Christman contends that "nursing was born in another culture, imported from Victorian England with no modifications. As things stand now, nurses don't have that much to contribute to medical decision-making. They certainly are not innovators." Only two-tenths of one percent of nurses have doctorates. (If in nursing sciences, it's a D.N.Sc.) He has one in sociology and doesn't mind being called "Dr. Christman."
At Rush-Presbyterian-St. Luke's Medical Center, 75 percent of the 800 staff nurses are college graduates, and 165 of them have advanced degrees. When Christman took over as dean in 1972, only a fourth of the nurses had even attended college. He adds that many of the 1,400 schools of nursing in the U.S. are "inadequate." He'd like to concentrate all those students, faculty and resources in 125 schools at the largest medical centers.
Among Christman's other ideas is a strong recommendation that the same nurses treat a patient throughout his hospital stay. "What you have now," he says, "is a mass of nurses taking care of a mob of patients. If one deliberately set out to invent a system that would give the poorest care, he would end up with team nursing."
In some cases, Christman adds, nurses are more adept than doctors at treating patients. "Nurses are often trained in how to deal with the emotional life of patients, and this," he says, "can be extremely useful, especially in the case of imported foreign doctors who can't speak English." He also argues that in small towns and inner cities, where the doctor shortage persists, nurses with doctorates could provide basic medical care.
Nursing needs to attract new personnel, Christman says. "There's a brain drain. Years ago women had very limited career choices. Now they have so many choices that fewer go into nursing." One solution that he naturally advocates is recruiting men.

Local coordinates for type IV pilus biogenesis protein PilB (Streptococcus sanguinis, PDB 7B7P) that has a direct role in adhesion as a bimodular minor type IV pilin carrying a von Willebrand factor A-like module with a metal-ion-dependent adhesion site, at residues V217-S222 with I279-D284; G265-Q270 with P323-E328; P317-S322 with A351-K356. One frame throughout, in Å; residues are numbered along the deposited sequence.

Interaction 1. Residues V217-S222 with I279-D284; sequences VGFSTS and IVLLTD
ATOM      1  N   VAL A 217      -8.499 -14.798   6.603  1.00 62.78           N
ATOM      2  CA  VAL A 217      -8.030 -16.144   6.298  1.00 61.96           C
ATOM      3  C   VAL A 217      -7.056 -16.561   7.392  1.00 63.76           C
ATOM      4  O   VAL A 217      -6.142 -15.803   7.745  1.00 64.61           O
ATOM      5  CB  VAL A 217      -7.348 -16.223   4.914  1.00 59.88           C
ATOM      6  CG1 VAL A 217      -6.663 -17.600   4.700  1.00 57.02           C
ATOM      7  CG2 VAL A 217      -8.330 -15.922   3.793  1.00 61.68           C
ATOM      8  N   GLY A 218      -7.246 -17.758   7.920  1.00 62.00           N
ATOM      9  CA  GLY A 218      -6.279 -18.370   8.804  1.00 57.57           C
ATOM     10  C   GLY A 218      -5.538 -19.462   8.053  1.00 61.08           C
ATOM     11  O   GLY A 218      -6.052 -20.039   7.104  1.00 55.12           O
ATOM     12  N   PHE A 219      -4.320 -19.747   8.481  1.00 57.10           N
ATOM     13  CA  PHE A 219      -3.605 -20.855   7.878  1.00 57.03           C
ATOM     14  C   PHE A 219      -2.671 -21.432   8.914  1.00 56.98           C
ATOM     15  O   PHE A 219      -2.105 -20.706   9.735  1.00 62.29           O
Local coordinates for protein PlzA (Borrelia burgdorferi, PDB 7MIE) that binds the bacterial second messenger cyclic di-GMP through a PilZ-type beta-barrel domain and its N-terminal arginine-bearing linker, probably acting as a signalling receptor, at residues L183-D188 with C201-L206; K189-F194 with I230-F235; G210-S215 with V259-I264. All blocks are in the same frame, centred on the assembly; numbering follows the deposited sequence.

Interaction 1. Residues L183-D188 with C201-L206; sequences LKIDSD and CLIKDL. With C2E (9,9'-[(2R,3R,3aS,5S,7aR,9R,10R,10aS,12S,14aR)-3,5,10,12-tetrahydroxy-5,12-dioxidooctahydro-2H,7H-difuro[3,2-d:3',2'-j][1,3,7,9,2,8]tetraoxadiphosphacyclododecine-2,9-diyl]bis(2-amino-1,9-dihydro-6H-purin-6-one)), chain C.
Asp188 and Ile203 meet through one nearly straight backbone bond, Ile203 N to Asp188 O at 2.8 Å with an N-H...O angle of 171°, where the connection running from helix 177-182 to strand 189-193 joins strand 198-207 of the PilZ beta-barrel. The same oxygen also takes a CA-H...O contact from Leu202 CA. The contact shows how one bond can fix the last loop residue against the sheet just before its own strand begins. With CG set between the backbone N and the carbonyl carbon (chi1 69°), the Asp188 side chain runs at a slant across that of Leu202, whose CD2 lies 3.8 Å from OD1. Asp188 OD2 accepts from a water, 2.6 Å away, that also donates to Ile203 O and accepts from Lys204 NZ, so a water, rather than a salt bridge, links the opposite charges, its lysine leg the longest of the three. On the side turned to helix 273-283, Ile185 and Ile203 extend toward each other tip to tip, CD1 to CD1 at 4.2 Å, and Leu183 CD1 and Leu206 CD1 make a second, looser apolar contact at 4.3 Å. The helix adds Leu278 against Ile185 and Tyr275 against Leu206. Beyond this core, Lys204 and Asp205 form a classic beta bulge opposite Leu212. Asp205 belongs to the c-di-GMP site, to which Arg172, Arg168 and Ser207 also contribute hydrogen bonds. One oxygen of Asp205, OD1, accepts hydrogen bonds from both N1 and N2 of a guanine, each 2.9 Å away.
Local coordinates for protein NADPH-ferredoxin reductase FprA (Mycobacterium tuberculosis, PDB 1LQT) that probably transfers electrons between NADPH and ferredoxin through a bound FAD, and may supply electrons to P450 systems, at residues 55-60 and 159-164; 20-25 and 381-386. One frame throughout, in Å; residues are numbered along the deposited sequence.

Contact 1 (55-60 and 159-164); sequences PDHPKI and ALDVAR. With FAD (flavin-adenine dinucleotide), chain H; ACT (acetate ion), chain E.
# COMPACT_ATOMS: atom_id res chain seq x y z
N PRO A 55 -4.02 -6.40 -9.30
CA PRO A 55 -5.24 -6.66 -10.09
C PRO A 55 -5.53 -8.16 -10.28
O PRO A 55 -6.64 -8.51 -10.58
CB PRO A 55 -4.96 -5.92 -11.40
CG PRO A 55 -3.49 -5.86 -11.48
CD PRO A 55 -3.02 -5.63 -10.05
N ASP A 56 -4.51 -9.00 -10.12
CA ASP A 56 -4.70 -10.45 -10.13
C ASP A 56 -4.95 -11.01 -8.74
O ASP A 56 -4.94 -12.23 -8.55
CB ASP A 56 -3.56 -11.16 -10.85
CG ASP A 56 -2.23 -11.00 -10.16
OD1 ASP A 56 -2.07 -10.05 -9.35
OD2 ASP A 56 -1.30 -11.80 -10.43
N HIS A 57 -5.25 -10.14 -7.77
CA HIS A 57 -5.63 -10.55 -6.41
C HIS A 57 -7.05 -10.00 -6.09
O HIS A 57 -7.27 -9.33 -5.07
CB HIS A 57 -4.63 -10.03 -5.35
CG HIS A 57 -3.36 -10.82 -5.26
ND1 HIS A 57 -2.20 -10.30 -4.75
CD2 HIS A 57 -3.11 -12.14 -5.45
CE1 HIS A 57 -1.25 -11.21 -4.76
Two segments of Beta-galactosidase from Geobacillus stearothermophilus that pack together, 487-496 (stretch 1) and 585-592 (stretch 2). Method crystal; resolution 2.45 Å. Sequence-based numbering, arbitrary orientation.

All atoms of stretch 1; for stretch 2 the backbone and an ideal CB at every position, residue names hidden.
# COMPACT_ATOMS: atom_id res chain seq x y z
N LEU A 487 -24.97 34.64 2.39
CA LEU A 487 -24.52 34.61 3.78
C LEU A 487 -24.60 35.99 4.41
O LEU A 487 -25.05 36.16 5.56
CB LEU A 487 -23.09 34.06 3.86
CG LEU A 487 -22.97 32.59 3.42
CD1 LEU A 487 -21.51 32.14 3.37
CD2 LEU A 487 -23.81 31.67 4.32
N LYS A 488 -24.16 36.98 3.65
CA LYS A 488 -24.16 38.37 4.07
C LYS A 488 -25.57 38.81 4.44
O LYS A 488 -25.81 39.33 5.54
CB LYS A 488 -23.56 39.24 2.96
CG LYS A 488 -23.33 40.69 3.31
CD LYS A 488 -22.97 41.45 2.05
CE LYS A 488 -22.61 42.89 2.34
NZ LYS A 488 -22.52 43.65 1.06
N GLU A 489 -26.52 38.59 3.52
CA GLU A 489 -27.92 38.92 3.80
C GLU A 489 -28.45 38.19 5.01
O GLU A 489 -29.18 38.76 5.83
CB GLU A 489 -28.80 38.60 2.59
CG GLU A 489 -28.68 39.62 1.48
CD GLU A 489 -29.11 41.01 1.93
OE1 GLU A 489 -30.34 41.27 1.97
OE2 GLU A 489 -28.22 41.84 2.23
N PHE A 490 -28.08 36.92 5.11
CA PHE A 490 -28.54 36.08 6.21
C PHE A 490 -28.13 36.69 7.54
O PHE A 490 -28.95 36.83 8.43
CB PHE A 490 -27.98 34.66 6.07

He is his own best advertisement. The son of a Pennsylvania coal driller (two brothers and a sister died as infants), he left home to be a nurse's aide in Philadelphia and was graduated from the Pennsylvania Hospital School of Nursing for Men in 1939. He turned down a chance to go to medical school, took his Ph.D. at Michigan State, taught nursing at the University of Michigan, and served as dean of nursing at Vanderbilt for five years before taking over at Rush. Christman's wife, Dorothy, was a childhood sweetheart. They now live in suburban Homewood and are devoted bird watchers. Dorothy too became a nurse, as did their son; neither of their daughters took up the profession.
They aren't the only ones Christman has not won over. "A lot of people." says Jerome Lysaught, professor of medical education at the University of Rochester, "would like him to go in a corner and shut up. Luther sees the status quo as a challenge. He's never been part of the old-girl club."
Nurses are the low men on the totem pole in the health-care system." True, maybe, but low men? Everybody knows that "nurse" is synonymous with "female." Tell that to Luther Christman, author of the statement above, a registered nurse himself and dean of the College of Nursing at Rush University in Chicago. Though he is one of only 27,000 males among the 1.4 million RNs in the U.S., Christman, 65, has been a leader in the campaign to upgrade the reputation, responsibilities and rewards of nursing—for both women and men. Barbara Nichols, president of the American Nurses' Association, calls him "the burr under the saddle in nursing. He is helping the profession to think."